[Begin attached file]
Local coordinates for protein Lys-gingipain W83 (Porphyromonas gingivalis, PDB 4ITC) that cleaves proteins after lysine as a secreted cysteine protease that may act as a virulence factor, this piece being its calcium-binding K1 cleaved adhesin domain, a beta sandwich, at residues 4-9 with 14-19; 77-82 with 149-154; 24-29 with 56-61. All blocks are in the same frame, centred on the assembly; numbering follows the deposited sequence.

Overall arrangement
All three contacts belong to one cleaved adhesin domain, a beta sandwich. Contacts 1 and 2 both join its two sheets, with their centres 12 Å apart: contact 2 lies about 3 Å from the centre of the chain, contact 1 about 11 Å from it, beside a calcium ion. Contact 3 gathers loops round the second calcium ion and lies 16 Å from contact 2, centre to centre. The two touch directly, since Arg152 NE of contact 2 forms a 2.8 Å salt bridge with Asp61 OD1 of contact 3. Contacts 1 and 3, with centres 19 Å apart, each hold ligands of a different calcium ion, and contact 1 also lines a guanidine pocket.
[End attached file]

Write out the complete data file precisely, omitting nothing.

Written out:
Local coordinates for protein Lys-gingipain W83 (Porphyromonas gingivalis, PDB 4ITC) that cleaves proteins after lysine as a secreted cysteine protease that may act as a virulence factor, this piece being its calcium-binding K1 cleaved adhesin domain, a beta sandwich, at residues 4-9 with 14-19; 77-82 with 149-154; 24-29 with 56-61. All blocks are in the same frame, centred on the assembly; numbering follows the deposited sequence.

Overall arrangement
All three contacts belong to one cleaved adhesin domain, a beta sandwich. Contacts 1 and 2 both join its two sheets, with their centres 12 Å apart: contact 2 lies about 3 Å from the centre of the chain, contact 1 about 11 Å from it, beside a calcium ion. Contact 3 gathers loops round the second calcium ion and lies 16 Å from contact 2, centre to centre. The two touch directly, since Arg152 NE of contact 2 forms a 2.8 Å salt bridge with Asp61 OD1 of contact 3. Contacts 1 and 3, with centres 19 Å apart, each hold ligands of a different calcium ion, and contact 1 also lines a guanidine pocket.